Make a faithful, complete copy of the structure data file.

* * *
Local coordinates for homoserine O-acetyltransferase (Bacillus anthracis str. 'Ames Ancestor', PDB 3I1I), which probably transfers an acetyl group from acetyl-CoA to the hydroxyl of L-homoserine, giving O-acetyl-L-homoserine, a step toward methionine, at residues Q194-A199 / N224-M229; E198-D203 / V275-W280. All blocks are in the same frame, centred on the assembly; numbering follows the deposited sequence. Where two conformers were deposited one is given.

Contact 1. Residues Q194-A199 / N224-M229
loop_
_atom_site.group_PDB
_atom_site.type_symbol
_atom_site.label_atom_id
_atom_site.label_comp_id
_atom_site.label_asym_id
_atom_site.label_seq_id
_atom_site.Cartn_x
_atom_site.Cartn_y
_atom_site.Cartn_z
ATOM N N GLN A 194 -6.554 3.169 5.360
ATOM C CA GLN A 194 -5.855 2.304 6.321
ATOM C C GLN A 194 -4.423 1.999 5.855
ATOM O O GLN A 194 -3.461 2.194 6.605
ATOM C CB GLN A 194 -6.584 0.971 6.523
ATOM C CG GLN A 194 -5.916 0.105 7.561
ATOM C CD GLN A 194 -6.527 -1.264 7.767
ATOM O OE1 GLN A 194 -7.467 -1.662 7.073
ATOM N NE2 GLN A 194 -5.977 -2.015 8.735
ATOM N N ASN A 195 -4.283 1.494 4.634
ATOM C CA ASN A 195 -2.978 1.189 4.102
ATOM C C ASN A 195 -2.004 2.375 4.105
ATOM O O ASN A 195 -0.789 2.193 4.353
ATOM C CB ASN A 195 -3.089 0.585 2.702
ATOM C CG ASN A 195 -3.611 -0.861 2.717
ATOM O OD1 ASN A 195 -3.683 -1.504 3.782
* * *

Local coordinates for homoserine O-acetyltransferase (Bacillus anthracis str. 'Ames Ancestor', PDB 3I1I), which probably transfers an acetyl group from acetyl-CoA to the hydroxyl of L-homoserine, giving O-acetyl-L-homoserine, a step toward methionine, at residues Q194-A199 / N224-M229; E198-D203 / V275-W280. All blocks are in the same frame, centred on the assembly; numbering follows the deposited sequence. Where two conformers were deposited one is given.

Contact 1. Residues Q194-A199 / N224-M229
loop_
_atom_site.group_PDB
_atom_site.type_symbol
_atom_site.label_atom_id
_atom_site.label_comp_id
_atom_site.label_asym_id
_atom_site.label_seq_id
_atom_site.Cartn_x
_atom_site.Cartn_y
_atom_site.Cartn_z
ATOM N N GLN A 194 -6.554 3.169 5.360
ATOM C CA GLN A 194 -5.855 2.304 6.321
ATOM C C GLN A 194 -4.423 1.999 5.855
ATOM O O GLN A 194 -3.461 2.194 6.605
ATOM C CB GLN A 194 -6.584 0.971 6.523
ATOM C CG GLN A 194 -5.916 0.105 7.561
ATOM C CD GLN A 194 -6.527 -1.264 7.767
ATOM O OE1 GLN A 194 -7.467 -1.662 7.073
ATOM N NE2 GLN A 194 -5.977 -2.015 8.735
ATOM N N ASN A 195 -4.283 1.494 4.634
ATOM C CA ASN A 195 -2.978 1.189 4.102
ATOM C C ASN A 195 -2.004 2.375 4.105
ATOM O O ASN A 195 -0.789 2.193 4.353
ATOM C CB ASN A 195 -3.089 0.585 2.702
ATOM C CG ASN A 195 -3.611 -0.861 2.717
ATOM O OD1 ASN A 195 -3.683 -1.504 3.782